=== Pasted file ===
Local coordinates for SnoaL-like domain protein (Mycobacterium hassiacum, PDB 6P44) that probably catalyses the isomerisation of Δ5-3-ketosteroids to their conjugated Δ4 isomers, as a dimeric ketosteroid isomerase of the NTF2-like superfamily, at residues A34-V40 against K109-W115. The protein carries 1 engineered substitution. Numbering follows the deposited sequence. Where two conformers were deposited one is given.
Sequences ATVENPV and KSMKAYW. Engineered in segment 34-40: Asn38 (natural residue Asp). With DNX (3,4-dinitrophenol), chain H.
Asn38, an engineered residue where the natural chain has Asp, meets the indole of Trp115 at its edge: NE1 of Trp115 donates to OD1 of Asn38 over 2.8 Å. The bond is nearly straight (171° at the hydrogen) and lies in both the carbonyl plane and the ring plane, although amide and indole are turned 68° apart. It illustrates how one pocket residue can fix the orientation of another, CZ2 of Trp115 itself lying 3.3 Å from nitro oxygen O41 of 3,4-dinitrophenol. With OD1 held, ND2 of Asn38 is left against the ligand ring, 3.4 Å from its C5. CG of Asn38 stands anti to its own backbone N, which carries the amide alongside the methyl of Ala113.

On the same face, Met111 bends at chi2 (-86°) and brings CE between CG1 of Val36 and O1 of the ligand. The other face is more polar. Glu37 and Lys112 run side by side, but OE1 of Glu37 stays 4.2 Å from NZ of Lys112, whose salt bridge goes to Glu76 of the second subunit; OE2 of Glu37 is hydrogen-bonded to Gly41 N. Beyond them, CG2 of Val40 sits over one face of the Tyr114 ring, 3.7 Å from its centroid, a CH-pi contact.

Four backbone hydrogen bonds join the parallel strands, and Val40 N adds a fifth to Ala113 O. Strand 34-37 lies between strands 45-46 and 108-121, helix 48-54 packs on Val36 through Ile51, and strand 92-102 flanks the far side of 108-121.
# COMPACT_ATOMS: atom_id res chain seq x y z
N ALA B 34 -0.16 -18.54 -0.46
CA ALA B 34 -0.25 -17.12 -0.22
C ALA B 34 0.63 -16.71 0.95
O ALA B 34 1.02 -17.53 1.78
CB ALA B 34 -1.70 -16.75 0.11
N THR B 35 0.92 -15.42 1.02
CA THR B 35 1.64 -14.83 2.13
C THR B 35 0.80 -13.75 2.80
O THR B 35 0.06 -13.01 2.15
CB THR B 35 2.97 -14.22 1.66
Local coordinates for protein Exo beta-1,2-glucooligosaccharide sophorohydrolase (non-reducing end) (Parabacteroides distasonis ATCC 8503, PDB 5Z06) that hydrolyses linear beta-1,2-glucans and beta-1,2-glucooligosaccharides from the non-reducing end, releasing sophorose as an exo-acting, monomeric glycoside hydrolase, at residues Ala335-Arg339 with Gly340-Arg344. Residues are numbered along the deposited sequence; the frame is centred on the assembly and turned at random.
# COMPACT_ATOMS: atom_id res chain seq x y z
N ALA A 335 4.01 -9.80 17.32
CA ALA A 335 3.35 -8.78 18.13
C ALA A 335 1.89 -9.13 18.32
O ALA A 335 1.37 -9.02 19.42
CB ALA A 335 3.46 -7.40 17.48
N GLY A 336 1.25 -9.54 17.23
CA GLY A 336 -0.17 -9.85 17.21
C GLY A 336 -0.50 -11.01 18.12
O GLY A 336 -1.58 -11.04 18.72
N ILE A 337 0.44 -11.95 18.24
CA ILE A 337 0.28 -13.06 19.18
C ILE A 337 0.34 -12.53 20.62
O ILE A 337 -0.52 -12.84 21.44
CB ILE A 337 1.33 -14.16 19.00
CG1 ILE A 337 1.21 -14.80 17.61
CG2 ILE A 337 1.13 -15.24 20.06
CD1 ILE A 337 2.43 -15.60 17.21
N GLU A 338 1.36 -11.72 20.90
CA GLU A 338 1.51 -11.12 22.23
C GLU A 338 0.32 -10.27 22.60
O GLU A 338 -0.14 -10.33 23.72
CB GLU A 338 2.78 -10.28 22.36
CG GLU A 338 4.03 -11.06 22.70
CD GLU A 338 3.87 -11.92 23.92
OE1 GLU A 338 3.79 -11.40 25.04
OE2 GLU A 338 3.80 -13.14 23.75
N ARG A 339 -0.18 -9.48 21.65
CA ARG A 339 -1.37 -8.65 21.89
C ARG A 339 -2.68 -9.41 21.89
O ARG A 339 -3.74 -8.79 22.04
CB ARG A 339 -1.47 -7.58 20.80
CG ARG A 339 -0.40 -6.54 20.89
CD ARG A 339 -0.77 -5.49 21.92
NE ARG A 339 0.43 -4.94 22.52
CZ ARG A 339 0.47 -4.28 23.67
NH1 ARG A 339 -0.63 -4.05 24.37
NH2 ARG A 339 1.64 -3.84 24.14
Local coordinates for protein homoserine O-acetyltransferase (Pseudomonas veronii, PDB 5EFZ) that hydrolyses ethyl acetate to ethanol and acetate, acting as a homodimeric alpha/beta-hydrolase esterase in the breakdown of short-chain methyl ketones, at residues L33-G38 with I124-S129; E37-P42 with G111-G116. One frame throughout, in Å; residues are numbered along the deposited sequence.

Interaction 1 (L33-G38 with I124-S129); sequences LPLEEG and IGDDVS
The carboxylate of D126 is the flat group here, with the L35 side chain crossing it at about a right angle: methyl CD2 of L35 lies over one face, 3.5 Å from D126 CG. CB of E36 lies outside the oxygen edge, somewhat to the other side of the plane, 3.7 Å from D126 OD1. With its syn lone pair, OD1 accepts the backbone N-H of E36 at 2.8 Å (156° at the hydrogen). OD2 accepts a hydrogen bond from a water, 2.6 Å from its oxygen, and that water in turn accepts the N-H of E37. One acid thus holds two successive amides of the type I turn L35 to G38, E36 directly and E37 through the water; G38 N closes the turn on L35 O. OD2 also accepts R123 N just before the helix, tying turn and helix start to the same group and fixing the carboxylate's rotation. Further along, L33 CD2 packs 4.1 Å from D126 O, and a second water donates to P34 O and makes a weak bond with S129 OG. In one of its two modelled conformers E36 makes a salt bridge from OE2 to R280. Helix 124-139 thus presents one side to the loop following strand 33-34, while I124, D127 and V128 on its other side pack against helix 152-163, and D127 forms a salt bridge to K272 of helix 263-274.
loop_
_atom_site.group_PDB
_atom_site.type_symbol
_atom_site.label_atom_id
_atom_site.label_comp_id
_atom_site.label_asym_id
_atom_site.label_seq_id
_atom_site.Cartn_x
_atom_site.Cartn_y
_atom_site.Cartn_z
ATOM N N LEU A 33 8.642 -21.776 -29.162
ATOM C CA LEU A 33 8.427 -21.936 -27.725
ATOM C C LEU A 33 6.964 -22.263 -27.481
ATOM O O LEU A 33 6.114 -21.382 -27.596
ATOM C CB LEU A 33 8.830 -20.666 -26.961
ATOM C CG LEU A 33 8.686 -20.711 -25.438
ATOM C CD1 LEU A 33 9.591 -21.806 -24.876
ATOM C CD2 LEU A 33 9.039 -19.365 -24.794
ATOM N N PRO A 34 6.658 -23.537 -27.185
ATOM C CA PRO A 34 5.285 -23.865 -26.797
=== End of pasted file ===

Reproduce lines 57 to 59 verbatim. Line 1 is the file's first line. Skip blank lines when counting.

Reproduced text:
Interaction 1 (L33-G38 with I124-S129); sequences LPLEEG and IGDDVS
The carboxylate of D126 is the flat group here, with the L35 side chain crossing it at about a right angle: methyl CD2 of L35 lies over one face, 3.5 Å from D126 CG. CB of E36 lies outside the oxygen edge, somewhat to the other side of the plane, 3.7 Å from D126 OD1. With its syn lone pair, OD1 accepts the backbone N-H of E36 at 2.8 Å (156° at the hydrogen). OD2 accepts a hydrogen bond from a water, 2.6 Å from its oxygen, and that water in turn accepts the N-H of E37. One acid thus holds two successive amides of the type I turn L35 to G38, E36 directly and E37 through the water; G38 N closes the turn on L35 O. OD2 also accepts R123 N just before the helix, tying turn and helix start to the same group and fixing the carboxylate's rotation. Further along, L33 CD2 packs 4.1 Å from D126 O, and a second water donates to P34 O and makes a weak bond with S129 OG. In one of its two modelled conformers E36 makes a salt bridge from OE2 to R280. Helix 124-139 thus presents one side to the loop following strand 33-34, while I124, D127 and V128 on its other side pack against helix 152-163, and D127 forms a salt bridge to K272 of helix 263-274.
loop_